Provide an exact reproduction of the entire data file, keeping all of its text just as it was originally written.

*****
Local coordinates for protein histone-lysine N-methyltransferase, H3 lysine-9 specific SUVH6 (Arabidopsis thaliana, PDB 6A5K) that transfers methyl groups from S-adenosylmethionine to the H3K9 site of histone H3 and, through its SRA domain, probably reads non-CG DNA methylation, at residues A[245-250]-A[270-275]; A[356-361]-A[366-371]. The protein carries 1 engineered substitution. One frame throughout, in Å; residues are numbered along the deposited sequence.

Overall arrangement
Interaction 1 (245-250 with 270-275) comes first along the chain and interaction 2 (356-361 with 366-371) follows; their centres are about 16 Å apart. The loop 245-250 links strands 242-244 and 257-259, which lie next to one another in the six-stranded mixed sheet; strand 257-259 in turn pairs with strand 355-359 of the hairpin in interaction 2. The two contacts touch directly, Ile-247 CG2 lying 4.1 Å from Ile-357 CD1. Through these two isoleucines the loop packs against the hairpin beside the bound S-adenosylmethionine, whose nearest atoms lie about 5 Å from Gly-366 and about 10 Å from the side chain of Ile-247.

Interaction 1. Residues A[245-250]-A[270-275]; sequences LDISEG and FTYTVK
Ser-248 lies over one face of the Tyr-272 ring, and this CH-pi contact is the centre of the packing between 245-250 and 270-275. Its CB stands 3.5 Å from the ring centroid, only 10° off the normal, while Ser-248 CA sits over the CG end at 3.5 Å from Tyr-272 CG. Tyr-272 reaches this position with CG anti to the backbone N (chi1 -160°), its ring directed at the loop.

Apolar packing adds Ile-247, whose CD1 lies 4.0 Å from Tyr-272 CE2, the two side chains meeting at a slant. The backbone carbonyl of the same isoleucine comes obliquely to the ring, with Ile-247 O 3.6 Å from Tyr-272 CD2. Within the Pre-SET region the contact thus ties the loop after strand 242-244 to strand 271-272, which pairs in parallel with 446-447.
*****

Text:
Local coordinates for protein histone-lysine N-methyltransferase, H3 lysine-9 specific SUVH6 (Arabidopsis thaliana, PDB 6A5K) that transfers methyl groups from S-adenosylmethionine to the H3K9 site of histone H3 and, through its SRA domain, probably reads non-CG DNA methylation, at residues A[245-250]-A[270-275]; A[356-361]-A[366-371]. The protein carries 1 engineered substitution. One frame throughout, in Å; residues are numbered along the deposited sequence.

Overall arrangement
Interaction 1 (245-250 with 270-275) comes first along the chain and interaction 2 (356-361 with 366-371) follows; their centres are about 16 Å apart. The loop 245-250 links strands 242-244 and 257-259, which lie next to one another in the six-stranded mixed sheet; strand 257-259 in turn pairs with strand 355-359 of the hairpin in interaction 2. The two contacts touch directly, Ile-247 CG2 lying 4.1 Å from Ile-357 CD1. Through these two isoleucines the loop packs against the hairpin beside the bound S-adenosylmethionine, whose nearest atoms lie about 5 Å from Gly-366 and about 10 Å from the side chain of Ile-247.

Interaction 1. Residues A[245-250]-A[270-275]; sequences LDISEG and FTYTVK
Ser-248 lies over one face of the Tyr-272 ring, and this CH-pi contact is the centre of the packing between 245-250 and 270-275. Its CB stands 3.5 Å from the ring centroid, only 10° off the normal, while Ser-248 CA sits over the CG end at 3.5 Å from Tyr-272 CG. Tyr-272 reaches this position with CG anti to the backbone N (chi1 -160°), its ring directed at the loop.

Apolar packing adds Ile-247, whose CD1 lies 4.0 Å from Tyr-272 CE2, the two side chains meeting at a slant. The backbone carbonyl of the same isoleucine comes obliquely to the ring, with Ile-247 O 3.6 Å from Tyr-272 CD2. Within the Pre-SET region the contact thus ties the loop after strand 242-244 to strand 271-272, which pairs in parallel with 446-447.